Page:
Her DVR counselor is overworked, I think.  It's very hard to get her to follow up on things in a timely manner.

    Today my daughter called me at work to let me know she got a 41 on her geology test.  She's so frustrated--she tries so hard.  She got hooked up with a better academic support person and has another person working with her on study skills.  Still, it's a struggle.

    She's very bright in many ways, but very immature emotionally.  I don't want to see her sitting idle all day collecting Social Security because no one gives a damn about what happens to these kids when they grow up.  With the right support, she can be a taxpaying citizen, and she has every right to be.

    "But I do think one thing we can all agree on is that this country is overdue for a cheesehead president. We've never had one." --Russ Feingold

    by kkshedevil on Tue Nov 21, 2006 at 07:10:28 PM PST

    •  "Freaking out" (17+ / 0-)

      at the word "autism".

      Our worst example of that was with the damned special ed teacher at the first elementary school our son went to -- thank gawd for good mainstream teachers there.  The "mild/moderate special ed" teacher was young, inexperienced, and knew nothing at all about autism.  I was flabbergasted -- this was in 2001, not the mid 1980's.  One would expect that every special ed teacher had at least some exposure to autism.

      Our best example was at the day camp where we've sent our boys for years.  When Ian was school age and ready to transfer, they were somewhat freaked at the "autism" word.  I just explained what it was to look out for, and after two days the director told me that the nice thing about Ian was that they knew what to expect.  Other kids had problems and caused trouble, but the parents hadn't given them any clues to what was going on and what was effective.

      We are cautious in our expectations for our son; we are hopeful that he can find an area of interest that can also be a vocation.  But we also realize that it will take our assistance to help him navigate the pitfalls.

      Leave the cat alone, for what has the cat done, that you should so afflict it with tape? - Ian Frazier, Lamentations of the Father

      by Frankenoid on Tue Nov 21, 2006 at 07:20:06 PM PST

      [ Parent ]

      •  2001. Sigh. (4+ / 0-)
        Recommended by:
        Xan, Frankenoid, Unduna, yinn

        In many states, there are teacher certifications for Learning Disabilities, Cognitive Disabilities and Emotional Disabilities, but autism is just lumped in with whatever.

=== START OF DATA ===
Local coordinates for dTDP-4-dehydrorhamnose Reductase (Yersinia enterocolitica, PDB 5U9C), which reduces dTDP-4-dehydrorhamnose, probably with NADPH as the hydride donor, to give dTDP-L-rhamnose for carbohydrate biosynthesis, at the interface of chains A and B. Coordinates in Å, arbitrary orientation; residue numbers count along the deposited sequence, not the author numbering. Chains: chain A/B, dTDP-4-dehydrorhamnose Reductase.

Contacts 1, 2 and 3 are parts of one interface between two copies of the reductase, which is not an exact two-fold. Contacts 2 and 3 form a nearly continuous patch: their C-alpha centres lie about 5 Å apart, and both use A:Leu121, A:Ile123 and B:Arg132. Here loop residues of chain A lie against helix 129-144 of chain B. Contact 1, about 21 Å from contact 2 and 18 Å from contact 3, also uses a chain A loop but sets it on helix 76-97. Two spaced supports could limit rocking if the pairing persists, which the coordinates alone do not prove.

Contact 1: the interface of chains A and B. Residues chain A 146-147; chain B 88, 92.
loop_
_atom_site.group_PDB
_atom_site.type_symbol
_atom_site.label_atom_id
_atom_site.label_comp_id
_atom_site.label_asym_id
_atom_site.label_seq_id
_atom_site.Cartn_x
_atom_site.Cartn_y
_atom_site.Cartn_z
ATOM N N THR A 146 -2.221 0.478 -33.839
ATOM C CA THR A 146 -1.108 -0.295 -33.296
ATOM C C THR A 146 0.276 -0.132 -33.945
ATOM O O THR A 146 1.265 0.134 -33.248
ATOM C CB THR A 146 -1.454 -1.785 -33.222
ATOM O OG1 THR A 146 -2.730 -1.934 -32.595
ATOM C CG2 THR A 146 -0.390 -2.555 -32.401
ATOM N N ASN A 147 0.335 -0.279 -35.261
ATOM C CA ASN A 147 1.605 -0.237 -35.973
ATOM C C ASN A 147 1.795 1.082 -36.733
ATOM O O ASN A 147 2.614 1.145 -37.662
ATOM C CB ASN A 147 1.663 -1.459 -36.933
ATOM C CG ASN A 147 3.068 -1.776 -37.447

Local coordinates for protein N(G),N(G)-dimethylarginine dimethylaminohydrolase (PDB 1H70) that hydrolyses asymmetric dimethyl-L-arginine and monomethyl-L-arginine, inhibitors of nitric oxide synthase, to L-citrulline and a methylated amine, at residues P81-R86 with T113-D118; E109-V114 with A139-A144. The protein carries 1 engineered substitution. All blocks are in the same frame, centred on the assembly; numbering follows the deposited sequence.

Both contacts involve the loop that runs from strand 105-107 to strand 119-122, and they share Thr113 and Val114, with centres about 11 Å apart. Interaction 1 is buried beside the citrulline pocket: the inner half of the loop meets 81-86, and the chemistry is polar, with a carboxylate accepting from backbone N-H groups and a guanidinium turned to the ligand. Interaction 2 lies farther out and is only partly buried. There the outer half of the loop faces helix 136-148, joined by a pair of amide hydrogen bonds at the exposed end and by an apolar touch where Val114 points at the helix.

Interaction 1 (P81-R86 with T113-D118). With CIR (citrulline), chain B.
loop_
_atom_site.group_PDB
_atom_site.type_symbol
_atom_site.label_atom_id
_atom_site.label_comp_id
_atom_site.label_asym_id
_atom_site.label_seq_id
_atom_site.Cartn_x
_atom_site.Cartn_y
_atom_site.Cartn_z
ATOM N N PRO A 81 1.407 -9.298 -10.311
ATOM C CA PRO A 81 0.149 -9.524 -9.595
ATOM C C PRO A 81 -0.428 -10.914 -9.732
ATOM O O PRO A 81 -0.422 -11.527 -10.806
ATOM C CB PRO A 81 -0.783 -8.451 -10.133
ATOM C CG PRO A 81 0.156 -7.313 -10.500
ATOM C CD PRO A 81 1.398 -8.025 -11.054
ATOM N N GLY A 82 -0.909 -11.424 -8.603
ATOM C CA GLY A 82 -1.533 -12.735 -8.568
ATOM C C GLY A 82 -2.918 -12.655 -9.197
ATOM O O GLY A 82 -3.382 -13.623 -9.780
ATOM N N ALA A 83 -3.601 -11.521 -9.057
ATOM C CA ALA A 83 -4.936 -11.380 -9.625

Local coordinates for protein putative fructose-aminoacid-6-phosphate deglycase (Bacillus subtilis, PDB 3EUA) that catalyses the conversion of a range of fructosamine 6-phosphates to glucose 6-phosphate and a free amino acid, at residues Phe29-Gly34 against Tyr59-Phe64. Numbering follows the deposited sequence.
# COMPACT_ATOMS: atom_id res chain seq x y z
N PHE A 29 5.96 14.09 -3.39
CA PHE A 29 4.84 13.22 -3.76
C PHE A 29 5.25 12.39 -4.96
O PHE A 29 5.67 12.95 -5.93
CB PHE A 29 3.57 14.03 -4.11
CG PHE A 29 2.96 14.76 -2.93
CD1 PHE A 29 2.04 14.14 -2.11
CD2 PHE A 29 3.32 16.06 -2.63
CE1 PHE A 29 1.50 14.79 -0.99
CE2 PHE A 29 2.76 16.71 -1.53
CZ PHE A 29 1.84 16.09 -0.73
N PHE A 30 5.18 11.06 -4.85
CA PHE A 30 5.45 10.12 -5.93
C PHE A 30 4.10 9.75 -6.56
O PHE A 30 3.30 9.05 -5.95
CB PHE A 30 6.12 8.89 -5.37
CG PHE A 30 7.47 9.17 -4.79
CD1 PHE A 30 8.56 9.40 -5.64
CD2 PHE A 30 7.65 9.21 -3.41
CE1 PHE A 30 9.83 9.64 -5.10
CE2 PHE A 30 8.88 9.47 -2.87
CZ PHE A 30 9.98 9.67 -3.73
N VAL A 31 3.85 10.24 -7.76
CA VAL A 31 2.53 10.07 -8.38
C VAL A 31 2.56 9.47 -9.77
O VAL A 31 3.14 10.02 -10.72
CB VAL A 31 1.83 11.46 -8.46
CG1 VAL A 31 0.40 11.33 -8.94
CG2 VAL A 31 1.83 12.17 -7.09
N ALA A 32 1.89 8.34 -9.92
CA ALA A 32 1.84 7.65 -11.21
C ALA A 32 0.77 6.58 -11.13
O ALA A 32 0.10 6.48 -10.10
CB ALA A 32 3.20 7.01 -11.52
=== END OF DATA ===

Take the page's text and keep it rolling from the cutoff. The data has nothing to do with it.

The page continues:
"But I do think one thing we can all agree on is that this country is overdue for a cheesehead president. We've never had one." --Russ Feingold

        by kkshedevil on Tue Nov 21, 2006 at 07:42:03 PM PST

        [ Parent ]

      •  Re: Vocation (2+ / 0-)
        Recommended by:
        Frankenoid, Fabian

        Have you considered gardening?


        A vote for Obama is a vote for Lieberman is a vote for Bush

        by The Officious Intermeddler on Tue Nov 21, 2006 at 08:01:46 PM PST

        [ Parent ]

      •  We had this problem (8+ / 0-)

        in 2004.  2nd grade, the year from hell.  Brand new special ed teacher, no idea about autism and 7 kids in the grade with it.  Very focused on behavior plans--yeah like that works when a child is overstimulated.  

        And the classroom teacher was also brand new, it was her first classroom.  The scary thing was she had her Master's in Special Ed and she was freaking clueless.  While volunteering I mentioned to her that one of the other kids might need testing for dyslexia since he was flipping his letters and inverting numbers.  Her reply was that he had auditory processing issues.  That may have been but I was proctoring a written exam.  After nearly 5 years of excellent services we really saw the difference experience and knowledge makes.  Our son ended up with a significant depression that year, so significant that he would take his workbooks to his old 1st grade classroom and do his academics there "because it's peaceful and I feel safe."

        "For all those whose cares have been our concern, the work goes on, the cause endures, and the dream shall never die." Ted Kennedy

        by sobermom on Tue Nov 21, 2006 at 08:16:38 PM PST

        [ Parent ]

      •  this is exactly why (6+ / 0-)

        I am dragging my feet on an evalutaion...right now we are getting great services, our daugther is in regular kindergarten with a full time aid and her teacher suspects she's ADHD.  I haven't argued, I'd rather she think that than bring in the BIG "A" WORD until we know more.  Legally I don't think we need anything official as far as diagnosis until 2nd grade but I doubt I'll be able to put if off that long so I'm looking for Drs. now.

        Great diary, I know it won't be easy but knowing what's around the next corner makes all the difference in the world!

        "I hate people when they're not polite"

        by kittania on Tue Nov 21, 2006 at 09:58:36 PM PST

        [ Parent ]

        •  Get. The. Eval ! (2+ / 0-)
          Recommended by:
          snakelass, Frankenoid

          Evaluations are your friend.  They are not your enemy.  It's pretty scary to have a label or labels pinned on your child but if it gets them the help they need, it is a good thing.

          I asked my son's teacher about official ADD/ADHD diagnoses.  Her answer(YMMV) was that they didn't start looking for it until kindergarten and only then if a student's behavior disrupts class or interferes with their academics.

          My boys have been described as 'stimulation seeking' which means that they crave stimulation.  This doesn't sound too bad until you need them to sit still and pay attention in a classroom setting.  Kindergarten is next year.  We'll see.